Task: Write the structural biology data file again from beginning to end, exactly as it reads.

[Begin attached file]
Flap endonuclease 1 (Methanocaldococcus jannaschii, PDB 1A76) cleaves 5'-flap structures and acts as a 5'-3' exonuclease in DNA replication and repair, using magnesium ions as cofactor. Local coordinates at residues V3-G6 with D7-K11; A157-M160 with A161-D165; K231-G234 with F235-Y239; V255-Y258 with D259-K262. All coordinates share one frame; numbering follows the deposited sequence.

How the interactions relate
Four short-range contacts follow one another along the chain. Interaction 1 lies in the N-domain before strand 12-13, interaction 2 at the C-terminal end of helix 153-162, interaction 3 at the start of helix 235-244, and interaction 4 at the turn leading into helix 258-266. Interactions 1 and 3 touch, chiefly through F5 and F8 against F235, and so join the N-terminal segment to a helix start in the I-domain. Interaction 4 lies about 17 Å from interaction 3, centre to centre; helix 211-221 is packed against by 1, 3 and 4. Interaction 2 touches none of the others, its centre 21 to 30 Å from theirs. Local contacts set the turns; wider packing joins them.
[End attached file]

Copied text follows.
Flap endonuclease 1 (Methanocaldococcus jannaschii, PDB 1A76) cleaves 5'-flap structures and acts as a 5'-3' exonuclease in DNA replication and repair, using magnesium ions as cofactor. Local coordinates at residues V3-G6 with D7-K11; A157-M160 with A161-D165; K231-G234 with F235-Y239; V255-Y258 with D259-K262. All coordinates share one frame; numbering follows the deposited sequence.

How the interactions relate
Four short-range contacts follow one another along the chain. Interaction 1 lies in the N-domain before strand 12-13, interaction 2 at the C-terminal end of helix 153-162, interaction 3 at the start of helix 235-244, and interaction 4 at the turn leading into helix 258-266. Interactions 1 and 3 touch, chiefly through F5 and F8 against F235, and so join the N-terminal segment to a helix start in the I-domain. Interaction 4 lies about 17 Å from interaction 3, centre to centre; helix 211-221 is packed against by 1, 3 and 4. Interaction 2 touches none of the others, its centre 21 to 30 Å from theirs. Local contacts set the turns; wider packing joins them.